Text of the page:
Tom Temin That’s the preaching of safety. In other words, above all else.

Art Stein Preaching safety above all else. And that’s because those types of investments, when we say they’re safer, that’s very misleading, Tom. What they are is less volatile. And volatility is not the only investment risk. And really, for long term investors, the most important retirement risk is taxes and inflation reducing the purchasing power of their investments. It’s very difficult because people put their money in the G fund, and they see it gradually increase in value and they don’t think about, well, is it keeping up with taxes and inflation. And many people, you know, really, when they judge the amount of money they have, if they look at the amount in the TSP and say, I have $1 million in the TSP, I’ve got $1 million to spend. Well, of course that’s not true. It’s $1 million minus taxes, so it’s a much lower amount.

Tom Temin We’re speaking with certified planner Art Stein of Arthur Stein Financial. I guess I’m still trying to get my mind around the idea of $1,000 party. I guess in today’s inflation, that means a case of Budweiser. And four of your best friends at this point.

Art Stein What other kind of party is there?

Tom Temin That’s right. But if you take that million versus 1000, and you take your calculations out for 20, 25, 30 years, it’s tens or hundreds of thousands of dollars you might be forgoing in intrinsic value of your investments. That will never be.

Art Stein Absolutely. You know, I can tell you that, you know, with the cost-of-living adjustment for FERS retirees, if inflation were 3% a year, they’re only going to get a 2% per year inflation adjustment after ten years. That would reduce the purchasing power, their annuity 8%. After 20 years, you would reduce at 17%. They’re going to have to make up that difference.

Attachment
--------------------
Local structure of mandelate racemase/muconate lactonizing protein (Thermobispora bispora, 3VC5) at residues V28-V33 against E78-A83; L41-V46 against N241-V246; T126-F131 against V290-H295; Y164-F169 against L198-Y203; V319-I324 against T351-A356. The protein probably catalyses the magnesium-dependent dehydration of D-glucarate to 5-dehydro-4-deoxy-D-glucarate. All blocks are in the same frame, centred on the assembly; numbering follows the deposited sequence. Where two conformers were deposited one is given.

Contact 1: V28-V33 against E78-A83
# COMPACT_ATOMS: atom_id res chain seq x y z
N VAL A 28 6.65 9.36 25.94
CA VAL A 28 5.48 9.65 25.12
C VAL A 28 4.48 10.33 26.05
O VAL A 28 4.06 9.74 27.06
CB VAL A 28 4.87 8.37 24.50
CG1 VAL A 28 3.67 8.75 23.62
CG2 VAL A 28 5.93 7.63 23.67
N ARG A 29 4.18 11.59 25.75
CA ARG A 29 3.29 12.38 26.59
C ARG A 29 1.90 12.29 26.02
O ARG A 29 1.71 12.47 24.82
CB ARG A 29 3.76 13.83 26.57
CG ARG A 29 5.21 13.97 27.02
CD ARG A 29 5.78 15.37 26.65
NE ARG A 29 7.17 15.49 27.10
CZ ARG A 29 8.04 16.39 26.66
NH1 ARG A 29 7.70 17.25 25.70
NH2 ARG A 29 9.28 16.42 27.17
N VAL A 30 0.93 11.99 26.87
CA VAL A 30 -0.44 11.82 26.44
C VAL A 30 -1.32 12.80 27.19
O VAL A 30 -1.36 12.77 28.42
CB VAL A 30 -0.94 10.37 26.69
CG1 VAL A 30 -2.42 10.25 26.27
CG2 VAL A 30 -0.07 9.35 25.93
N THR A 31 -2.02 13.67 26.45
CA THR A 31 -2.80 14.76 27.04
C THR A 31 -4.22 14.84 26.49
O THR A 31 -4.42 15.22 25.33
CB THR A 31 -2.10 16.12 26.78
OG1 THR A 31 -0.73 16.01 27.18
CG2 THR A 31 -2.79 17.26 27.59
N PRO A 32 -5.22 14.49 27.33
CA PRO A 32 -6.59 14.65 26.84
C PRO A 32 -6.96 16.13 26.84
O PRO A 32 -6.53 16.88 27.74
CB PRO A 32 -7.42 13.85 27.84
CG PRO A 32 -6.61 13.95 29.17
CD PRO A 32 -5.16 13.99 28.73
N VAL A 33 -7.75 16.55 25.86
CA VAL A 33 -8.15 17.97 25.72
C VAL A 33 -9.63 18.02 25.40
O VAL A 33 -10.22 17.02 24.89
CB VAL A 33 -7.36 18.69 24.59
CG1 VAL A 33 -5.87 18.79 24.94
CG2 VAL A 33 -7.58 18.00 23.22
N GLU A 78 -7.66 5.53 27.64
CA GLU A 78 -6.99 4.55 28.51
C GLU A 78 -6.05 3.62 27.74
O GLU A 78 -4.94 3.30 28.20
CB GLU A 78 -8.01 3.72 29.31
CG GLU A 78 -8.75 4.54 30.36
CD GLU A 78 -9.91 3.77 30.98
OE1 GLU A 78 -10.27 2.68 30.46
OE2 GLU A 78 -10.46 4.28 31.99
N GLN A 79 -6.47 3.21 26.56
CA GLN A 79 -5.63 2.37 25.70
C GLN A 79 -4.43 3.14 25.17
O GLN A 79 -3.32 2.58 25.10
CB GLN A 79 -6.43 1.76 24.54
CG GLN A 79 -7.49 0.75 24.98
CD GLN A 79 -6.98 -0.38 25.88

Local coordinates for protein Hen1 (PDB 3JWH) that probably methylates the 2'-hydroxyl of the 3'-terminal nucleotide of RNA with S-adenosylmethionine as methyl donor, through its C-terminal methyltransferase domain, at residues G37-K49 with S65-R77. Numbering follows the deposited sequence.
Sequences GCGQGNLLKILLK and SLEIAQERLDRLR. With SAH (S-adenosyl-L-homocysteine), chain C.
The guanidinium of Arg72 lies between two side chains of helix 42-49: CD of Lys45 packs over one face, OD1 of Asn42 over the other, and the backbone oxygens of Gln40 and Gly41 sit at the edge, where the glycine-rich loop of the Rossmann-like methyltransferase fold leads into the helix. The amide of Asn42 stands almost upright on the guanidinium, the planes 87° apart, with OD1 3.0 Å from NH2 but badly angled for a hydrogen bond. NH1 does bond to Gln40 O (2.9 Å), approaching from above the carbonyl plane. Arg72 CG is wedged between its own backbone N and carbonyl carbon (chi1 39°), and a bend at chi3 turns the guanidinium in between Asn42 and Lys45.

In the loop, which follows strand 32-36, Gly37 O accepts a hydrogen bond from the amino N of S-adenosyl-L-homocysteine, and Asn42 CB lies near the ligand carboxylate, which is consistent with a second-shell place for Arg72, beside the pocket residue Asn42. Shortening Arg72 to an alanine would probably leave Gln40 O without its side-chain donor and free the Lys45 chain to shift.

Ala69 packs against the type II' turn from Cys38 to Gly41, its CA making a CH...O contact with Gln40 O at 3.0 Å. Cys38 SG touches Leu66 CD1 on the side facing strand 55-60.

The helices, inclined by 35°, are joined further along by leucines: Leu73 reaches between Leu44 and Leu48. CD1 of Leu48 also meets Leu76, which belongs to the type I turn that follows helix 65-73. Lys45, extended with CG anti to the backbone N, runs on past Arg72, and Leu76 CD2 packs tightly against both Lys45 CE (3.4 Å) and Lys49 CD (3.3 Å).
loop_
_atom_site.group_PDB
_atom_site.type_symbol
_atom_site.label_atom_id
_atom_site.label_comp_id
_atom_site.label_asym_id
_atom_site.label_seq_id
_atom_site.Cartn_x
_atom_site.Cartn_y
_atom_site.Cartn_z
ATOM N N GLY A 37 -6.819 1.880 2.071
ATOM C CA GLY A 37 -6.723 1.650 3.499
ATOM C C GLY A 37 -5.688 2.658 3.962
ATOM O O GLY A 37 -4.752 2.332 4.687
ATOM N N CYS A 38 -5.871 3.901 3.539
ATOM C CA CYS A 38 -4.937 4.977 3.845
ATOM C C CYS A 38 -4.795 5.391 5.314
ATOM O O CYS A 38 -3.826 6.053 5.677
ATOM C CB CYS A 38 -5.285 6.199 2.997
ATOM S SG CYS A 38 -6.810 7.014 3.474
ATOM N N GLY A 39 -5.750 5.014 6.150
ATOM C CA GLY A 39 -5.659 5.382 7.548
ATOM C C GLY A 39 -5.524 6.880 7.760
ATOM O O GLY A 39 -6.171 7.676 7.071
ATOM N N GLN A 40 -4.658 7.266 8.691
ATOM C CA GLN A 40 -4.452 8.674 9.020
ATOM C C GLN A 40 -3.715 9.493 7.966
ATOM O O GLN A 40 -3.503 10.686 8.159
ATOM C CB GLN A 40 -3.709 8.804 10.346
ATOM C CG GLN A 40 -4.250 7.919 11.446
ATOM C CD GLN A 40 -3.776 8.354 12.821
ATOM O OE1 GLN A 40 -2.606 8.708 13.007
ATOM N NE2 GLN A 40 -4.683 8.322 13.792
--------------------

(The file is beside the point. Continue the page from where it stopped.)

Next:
Tom Temin So you really have to look at your future life and retirement, not so much from how many dollars are sitting in the different accounts, but what those accounts are doing and also what you actually need to maintain your lifestyle.

Art Stein Yes. And that’s what you know, retirement planning is all about, is looking, well, how much do I have? What kind of rate of return can I expect based upon, you know, what funds I’m invested in and how much do I expect to spend in retirement? And this is where, again, I think a lot of people make a mistake. How long a retirement do I need to plan for? Now, none of us know how long we’re going to live, but if we’re healthy now and say we retire at 65, people need to assume that they’re going to have a 30-year retirement, at least because many of us are going to live that long. And, you know, ten years from now, medical care is going to be much better than it is now. And same thing, true 20 and 30 years from now. Medical system, it’s great at keeping us alive. And it means that we could live a very long time and be very healthy. And a lot of people don’t think of it that way. I mean, I just spoke to a couple of yesterday and the wife is 82, and, you know, I was explaining this, and she said, well, you know, I’m 82. How long a retirement do I need to plan for? And I said, well, how’s your health? She said, well, I got some vision problems on there and that I’m 100% healthy. How long did your parents live while their mom lived to 92? Well, her mother died 20 years ago. If her mother could live to 92 with the medical care they had 20 years ago, why couldn’t she live another 10 or 15 years?